Offensively his length enables him to hit tough, contested shots, as he scored 20+ points in all 3 matchups vs LSU as well as in the championship game vs. UConn. These teams offered the closest approximation of NBA length and athleticism on Kentucky’s schedule, and they gave the Harrisons and especially Randle big time issues offensively. I believe his 35% 3’s and 70% FT’s underrate his upside as a shooter since he’s exceptionally young and his form looks good. But he’s still not quite an elite shooter and what else is there to like? His assist:turnover ratio is solid. But he struggles defensively, is a mediocre rebounder, and doesn’t have the handles or burst to regularly get to the rim. Even if his shot develops exceptionally well, he still needs other skills to become a good NBA player and it’s not the most likely parlay that he overcomes enough weaknesses to become a good starter.
I still take him in round 1 since he’s so young, but I think he’s a bit overrated as a top 20 pick.
The Jusuf Nurkic of the NCAA. McGary doesn’t have great length or athleticism, but makes a defensive impact his own way with strength, quick feet, and good instincts to rack up steals. He’s a beast on the glass and a solid finisher as well. The downside is that he missed most of this past season with back issues, and he’s also old for a sophomore as he is already 22. For these reasons I rate him considerably lower than Nurkic, but I neverthless like him as a late 1st flier.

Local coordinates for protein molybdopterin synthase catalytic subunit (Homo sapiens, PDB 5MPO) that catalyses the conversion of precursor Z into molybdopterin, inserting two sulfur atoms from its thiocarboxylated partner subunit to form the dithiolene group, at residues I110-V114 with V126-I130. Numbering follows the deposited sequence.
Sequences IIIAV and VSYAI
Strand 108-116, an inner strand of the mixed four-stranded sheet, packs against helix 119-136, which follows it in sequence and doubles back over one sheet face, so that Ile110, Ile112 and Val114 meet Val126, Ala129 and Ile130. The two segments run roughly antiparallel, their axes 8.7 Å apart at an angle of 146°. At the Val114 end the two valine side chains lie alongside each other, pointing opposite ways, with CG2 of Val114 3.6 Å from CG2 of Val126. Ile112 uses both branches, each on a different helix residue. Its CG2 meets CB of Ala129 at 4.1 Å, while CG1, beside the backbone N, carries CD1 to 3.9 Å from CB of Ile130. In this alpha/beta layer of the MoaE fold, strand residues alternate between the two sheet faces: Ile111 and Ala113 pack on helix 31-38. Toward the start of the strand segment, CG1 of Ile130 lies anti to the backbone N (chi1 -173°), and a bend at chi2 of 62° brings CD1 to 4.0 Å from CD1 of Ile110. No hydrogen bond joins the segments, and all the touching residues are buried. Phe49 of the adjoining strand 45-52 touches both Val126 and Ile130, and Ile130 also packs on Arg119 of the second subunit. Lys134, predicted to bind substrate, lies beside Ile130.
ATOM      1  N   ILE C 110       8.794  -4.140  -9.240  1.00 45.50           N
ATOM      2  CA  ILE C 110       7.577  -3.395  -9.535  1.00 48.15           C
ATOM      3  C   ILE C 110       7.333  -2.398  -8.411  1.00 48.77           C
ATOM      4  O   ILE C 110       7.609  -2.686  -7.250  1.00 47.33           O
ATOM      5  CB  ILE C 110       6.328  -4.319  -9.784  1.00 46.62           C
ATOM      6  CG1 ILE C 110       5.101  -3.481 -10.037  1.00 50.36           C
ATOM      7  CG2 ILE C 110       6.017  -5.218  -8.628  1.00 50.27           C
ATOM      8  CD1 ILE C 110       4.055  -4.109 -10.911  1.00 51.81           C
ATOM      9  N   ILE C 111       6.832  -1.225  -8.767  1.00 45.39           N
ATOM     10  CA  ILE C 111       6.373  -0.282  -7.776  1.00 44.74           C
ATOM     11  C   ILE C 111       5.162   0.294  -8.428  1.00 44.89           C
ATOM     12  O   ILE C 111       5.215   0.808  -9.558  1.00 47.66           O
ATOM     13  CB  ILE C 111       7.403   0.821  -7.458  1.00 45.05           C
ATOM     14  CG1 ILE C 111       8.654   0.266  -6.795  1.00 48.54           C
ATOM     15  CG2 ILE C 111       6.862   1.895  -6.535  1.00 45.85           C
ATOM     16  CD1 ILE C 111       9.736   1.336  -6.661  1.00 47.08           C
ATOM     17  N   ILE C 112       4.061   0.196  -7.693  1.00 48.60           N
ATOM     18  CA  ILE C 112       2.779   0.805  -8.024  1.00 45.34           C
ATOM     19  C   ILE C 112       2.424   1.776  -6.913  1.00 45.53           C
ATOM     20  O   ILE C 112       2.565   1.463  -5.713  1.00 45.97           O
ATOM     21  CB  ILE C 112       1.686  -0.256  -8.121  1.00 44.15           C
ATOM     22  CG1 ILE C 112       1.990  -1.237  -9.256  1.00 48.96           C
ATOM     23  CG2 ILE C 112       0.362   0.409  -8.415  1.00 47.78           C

I don’t even know what to think here. He is an unathletic SF who thrives scoring inside the arc. Is that ever going to be useful in the NBA? I don’t know. He has a ridiculous floater, he moves well off the ball, and he had a good steal rate so maybe he makes it all work in his own funky way. But a wing who is neither an elite athlete, defensive prospect, passer, or shooter seems to have limited upside so he’s a fringe 1st rounder to me.